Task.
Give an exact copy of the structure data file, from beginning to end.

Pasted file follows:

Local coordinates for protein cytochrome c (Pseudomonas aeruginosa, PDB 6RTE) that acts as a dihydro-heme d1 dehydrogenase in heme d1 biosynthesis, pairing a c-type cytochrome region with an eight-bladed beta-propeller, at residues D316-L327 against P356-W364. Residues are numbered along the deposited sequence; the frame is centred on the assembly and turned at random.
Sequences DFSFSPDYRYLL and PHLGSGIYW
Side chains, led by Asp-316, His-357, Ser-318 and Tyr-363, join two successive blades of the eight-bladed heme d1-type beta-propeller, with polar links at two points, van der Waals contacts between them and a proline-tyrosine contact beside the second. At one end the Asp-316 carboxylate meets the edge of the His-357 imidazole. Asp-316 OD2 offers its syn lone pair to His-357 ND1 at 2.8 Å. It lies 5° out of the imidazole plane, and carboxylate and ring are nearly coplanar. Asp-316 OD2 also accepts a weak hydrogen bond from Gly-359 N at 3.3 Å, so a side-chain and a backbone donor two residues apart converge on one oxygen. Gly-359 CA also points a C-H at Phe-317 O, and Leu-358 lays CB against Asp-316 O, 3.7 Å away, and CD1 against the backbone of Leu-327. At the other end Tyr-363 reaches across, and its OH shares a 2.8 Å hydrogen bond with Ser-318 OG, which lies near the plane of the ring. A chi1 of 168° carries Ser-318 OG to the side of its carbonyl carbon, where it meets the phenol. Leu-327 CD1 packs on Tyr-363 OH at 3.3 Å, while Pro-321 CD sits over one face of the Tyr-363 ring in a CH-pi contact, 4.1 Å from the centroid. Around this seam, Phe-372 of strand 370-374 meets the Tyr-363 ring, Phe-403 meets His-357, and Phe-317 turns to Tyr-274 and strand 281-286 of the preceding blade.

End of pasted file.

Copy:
Local coordinates for protein cytochrome c (Pseudomonas aeruginosa, PDB 6RTE) that acts as a dihydro-heme d1 dehydrogenase in heme d1 biosynthesis, pairing a c-type cytochrome region with an eight-bladed beta-propeller, at residues D316-L327 against P356-W364. Residues are numbered along the deposited sequence; the frame is centred on the assembly and turned at random.
Sequences DFSFSPDYRYLL and PHLGSGIYW
Side chains, led by Asp-316, His-357, Ser-318 and Tyr-363, join two successive blades of the eight-bladed heme d1-type beta-propeller, with polar links at two points, van der Waals contacts between them and a proline-tyrosine contact beside the second. At one end the Asp-316 carboxylate meets the edge of the His-357 imidazole. Asp-316 OD2 offers its syn lone pair to His-357 ND1 at 2.8 Å. It lies 5° out of the imidazole plane, and carboxylate and ring are nearly coplanar. Asp-316 OD2 also accepts a weak hydrogen bond from Gly-359 N at 3.3 Å, so a side-chain and a backbone donor two residues apart converge on one oxygen. Gly-359 CA also points a C-H at Phe-317 O, and Leu-358 lays CB against Asp-316 O, 3.7 Å away, and CD1 against the backbone of Leu-327. At the other end Tyr-363 reaches across, and its OH shares a 2.8 Å hydrogen bond with Ser-318 OG, which lies near the plane of the ring. A chi1 of 168° carries Ser-318 OG to the side of its carbonyl carbon, where it meets the phenol. Leu-327 CD1 packs on Tyr-363 OH at 3.3 Å, while Pro-321 CD sits over one face of the Tyr-363 ring in a CH-pi contact, 4.1 Å from the centroid. Around this seam, Phe-372 of strand 370-374 meets the Tyr-363 ring, Phe-403 meets His-357, and Phe-317 turns to Tyr-274 and strand 281-286 of the preceding blade.